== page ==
Monthly Archives: May 2013

Back to project, and with additional features. We discussed last time a numerical differentiation method capable of handling arbitrarily-noisy signals, however one could rapidly oppose it two limitations.

The most evident, perhaps, is the fact that the current implementation only deals with monodimensional signals, i.e. functions of a single variable, while our world is slightly more complicated. Yet most signals encountered in nature hopefully meet certain conditions of regularity so that the problem can be at least partially circumvented. The other important issue is somehow more tricky, namely the necessity of equally-spaced samples. Although quite a lot of practical differentiation problems may boil down to this framework at the cost of reasonable approximations, the question particularly holds when information is not equally distributed or accessible accross dimensions.

Both issues are tackled in a recent article by Riachy et al. (2011), presenting theoretical developments and implementation suggestions, which I merely coded back into Python.

Multidimensional randomly-sampled signal (left) and partial derivative along first axis (right)

Multidimensional randomly-sampled signal (left) and first-order partial derivative estimate along first axis (right)

As before, the corresponding code is available on package’s repository, and you can download it and modify it as you wish under the terms of the GNU General Public License version 3. Oh, and I just found out that iPython project offered a nice interface to display code and associated outputs, so that you can understand that I really meant each letter when I named the package :)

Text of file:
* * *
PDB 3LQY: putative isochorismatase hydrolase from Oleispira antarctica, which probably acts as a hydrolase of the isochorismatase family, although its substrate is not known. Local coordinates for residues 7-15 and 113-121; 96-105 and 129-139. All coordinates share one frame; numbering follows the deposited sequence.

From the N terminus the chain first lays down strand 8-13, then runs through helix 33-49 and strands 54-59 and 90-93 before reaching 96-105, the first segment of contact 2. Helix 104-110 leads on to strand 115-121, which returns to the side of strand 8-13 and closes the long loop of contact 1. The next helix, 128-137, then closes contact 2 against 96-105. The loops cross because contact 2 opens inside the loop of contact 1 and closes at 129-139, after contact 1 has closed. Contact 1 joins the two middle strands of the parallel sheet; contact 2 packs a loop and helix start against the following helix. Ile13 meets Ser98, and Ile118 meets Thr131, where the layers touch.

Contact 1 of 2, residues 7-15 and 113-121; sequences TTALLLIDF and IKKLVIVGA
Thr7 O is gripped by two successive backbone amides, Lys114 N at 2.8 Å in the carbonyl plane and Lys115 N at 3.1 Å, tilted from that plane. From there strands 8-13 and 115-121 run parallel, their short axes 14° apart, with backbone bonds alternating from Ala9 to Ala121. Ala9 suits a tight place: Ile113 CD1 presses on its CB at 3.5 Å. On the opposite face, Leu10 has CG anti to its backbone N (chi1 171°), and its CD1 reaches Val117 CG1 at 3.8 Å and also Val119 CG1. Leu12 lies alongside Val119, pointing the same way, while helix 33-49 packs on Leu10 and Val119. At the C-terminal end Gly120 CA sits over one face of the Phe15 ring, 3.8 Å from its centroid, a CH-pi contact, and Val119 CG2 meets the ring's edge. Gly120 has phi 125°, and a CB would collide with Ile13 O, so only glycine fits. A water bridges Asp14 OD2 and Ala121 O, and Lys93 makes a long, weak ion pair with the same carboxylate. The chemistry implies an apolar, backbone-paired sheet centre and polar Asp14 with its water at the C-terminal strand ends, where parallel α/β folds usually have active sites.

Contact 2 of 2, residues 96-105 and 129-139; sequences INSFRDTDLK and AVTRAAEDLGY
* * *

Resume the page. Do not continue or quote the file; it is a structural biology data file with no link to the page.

Next time, something completely different!


One month now that I’ve been in Heraklion, Greece, and joined the Computer Vision and Robotics Laboratory of FORTH-ICS as a visiting researcher until September. Of course many things to say, also about the life in Crete, but I shall leave the best for future posts and rather tell about annoying, computer science and math-related stuff :)

It’s been some time, now, that I’ve recurrently been using open-source software, not so much for philosophical reasons but rather for efficiency over cost ratio (which is not necessarily infinite if you consider cost as ergonomics alongside with price). Recently I’ve also switched from Windows 7 to full Unix-like solutions and finally stuck to Lubuntu, an operating system based on Ubuntu, except lightweight and really fast (and ugly, but that’s part of the deal).

Anyway, now that I will be regularly producing programs as part of my research, I’ve chosen to release all sources publicly when possible (i.e. basically when no licensing or top-secret issue comes in the way). I’ve created a GitHub repository for the occasion, and by the way, my thanks go to AmmarkoV for the help and tips (check out his website, it’s cool and geeky). First contribution is called (Easy Algebraic Numerical Differentiation for Python) and consists primarily in an implementation of a derivative estimator introduced in a recent article by Mboup et al. (2009) which you can download and read here.

Easy Algebraic Numerical Differentiation for Python

Noisy signal (left) and first-order derivative estimate using (right)

Although the theoretical framework is relatively dense, I included some demonstration files to try to make things easy to visualize. The whole package is released under the GNU GPL license. Of course, contributions, comments and suggestions of improvement are most welcome.